The Chairman (known in the UK as The Most Dangerous Man in the World) was released by 20th Century Fox in June 1969. It starred Gregory Peck as Dr John Hathaway a biophysicist who is recruited to go to China posing as a doctor in order to steal the formula for a newly developed agricultural enzyme. [Despite its title the film deals only peripherally with Chairman Mao Tse Tsung whose presence remains mostly off-screen.].
Jerry Goldsmith was particularly busy that year scoring 100 Rifles, Justine, The Illustrated Man and The Chairman. He had written music for Planet of the Apes the year before and would soon proceed to Patton. Of course Goldsmith was no stranger to scores for films set in theFar East– The Sand Pebbles (1966) and The Spiral Road (1962).
The music for The Chairman had been issued first, by Tetragrammaton Records as an LP soundtrack recording in 1969, later reissued by A.E.I. Records in the 1980s, then Silva Screen issued the soundtrack on CD (together with other Goldsmith scores) using a third generation master in not-so-good sound. In 2004 Vaėse Sarabande released a six-movement suite of music from the score in their 6-CD set , ‘Jerry Goldsmith at 20th Century Fox’. Now comes this album; Prometheus claim that they ‘have gone back to the surviving analogue masters for the soundtrack album and made every attempt to restore the sound to the level of the original 1969 release. In addition the album has been resequenced into film order (with the exception of the track ‘Soong Chu’).
Specially recorded for the soundtrack album, the opening track, ‘The World That Only Lovers See’ is the poignant love theme of the film – a sweeping poignantly romantic melody in he bestHollywoodtradition. It is performed by the London Studio Symphony Orchestra with Goldsmith himself at the piano. The grand sweeping ‘Main Title’ music colourfully evokes the Chinese location with much use of exotic percussion which will dominate this exotic score.
‘Good-bye for now’ is tender impressionistic music – in places quite like an oriental version of ‘Venus’ from Holst’s The Planets – for Hathaway’s leave-taking of his lover Kay Hann (Anne Heywood). The gentle mood continues over to the next track ‘A Late Visitor’ but with the ‘feminine’ music turning first voluptuous, to signify the doubtful charms of Chinese agent Ting Ling, before turning sinister as she turns nasty and knocks the hero out.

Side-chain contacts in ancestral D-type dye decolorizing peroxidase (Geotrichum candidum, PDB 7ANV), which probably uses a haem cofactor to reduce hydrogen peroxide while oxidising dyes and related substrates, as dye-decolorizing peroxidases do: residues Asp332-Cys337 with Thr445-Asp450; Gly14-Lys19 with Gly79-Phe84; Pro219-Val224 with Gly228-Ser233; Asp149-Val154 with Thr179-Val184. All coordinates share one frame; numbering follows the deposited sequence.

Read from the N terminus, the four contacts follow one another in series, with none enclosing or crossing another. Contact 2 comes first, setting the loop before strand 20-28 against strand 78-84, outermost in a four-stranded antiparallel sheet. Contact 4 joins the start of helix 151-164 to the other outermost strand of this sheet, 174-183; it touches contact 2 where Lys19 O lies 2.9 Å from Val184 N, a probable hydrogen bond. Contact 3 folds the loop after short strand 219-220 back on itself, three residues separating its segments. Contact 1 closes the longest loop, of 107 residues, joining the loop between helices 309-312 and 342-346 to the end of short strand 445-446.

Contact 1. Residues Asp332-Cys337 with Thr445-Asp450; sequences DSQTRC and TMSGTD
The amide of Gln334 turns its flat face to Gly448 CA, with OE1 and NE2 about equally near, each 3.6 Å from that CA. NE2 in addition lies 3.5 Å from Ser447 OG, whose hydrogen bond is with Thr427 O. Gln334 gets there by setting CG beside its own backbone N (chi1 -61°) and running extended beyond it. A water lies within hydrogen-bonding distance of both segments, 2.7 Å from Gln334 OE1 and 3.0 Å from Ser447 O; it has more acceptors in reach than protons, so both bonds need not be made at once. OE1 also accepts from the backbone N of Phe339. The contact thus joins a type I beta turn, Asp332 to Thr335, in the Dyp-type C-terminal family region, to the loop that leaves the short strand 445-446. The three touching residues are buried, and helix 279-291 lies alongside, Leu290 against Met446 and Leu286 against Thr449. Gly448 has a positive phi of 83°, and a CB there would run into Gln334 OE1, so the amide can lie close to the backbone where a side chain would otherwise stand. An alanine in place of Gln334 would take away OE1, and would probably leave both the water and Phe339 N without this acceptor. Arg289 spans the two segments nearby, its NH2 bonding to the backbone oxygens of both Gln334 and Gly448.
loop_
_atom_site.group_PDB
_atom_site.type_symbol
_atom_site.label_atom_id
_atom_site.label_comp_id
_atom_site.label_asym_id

‘The Tour’ allows Goldsmith the opportunity of flexing his ‘travelogue-style’- music skills to nicely exotic effect. ‘Soong-Chu’ is another beautifully colourful cue with some lovely harp and woodwind writing; it is quietly evocative and yet suspenseful music for a sequence in which Hathaway, stealthily entering Prof Soong Li’s lab, awakens the professor’s sleeping daughter Soong Chu.
‘The Red Guard’ is tense and apprehensive with strident and forceful violin figures and cruel, rasping brass for Hathaway’s journey and arrival at Prof. Soong Li’s lab in the company of Red Guard troops. The tension continues into ‘Hathaway’s Farewell’ yet this is, at the same time a delicately scored cue, as the hero with the help of Soong Chu, begins his dangerous escape towards Russia. Cantering rhythms with some extraordinary wood block figures distinguish ‘Escape’ (with occasional nods towards Bernard Herrmann’s language). Its brisk pace accelerates into the succeeding track, Fire Fight’, that is breathless chase music brilliantly conceived and orchestrated. Its excitement carries over into ‘The Fence’; as Ford T Thaxton comments, these two tracks represent “Goldsmith action music at its best”.
‘End Title’ brings the score full circle and back to the love theme as Hathaway with the enzyme formula he had been seeking, is back in England and reunited with his Kay. The track, and the album, closes with a restatement of The Red Guard march.
A deserving lesser-known Goldsmith score. Colourful and exciting.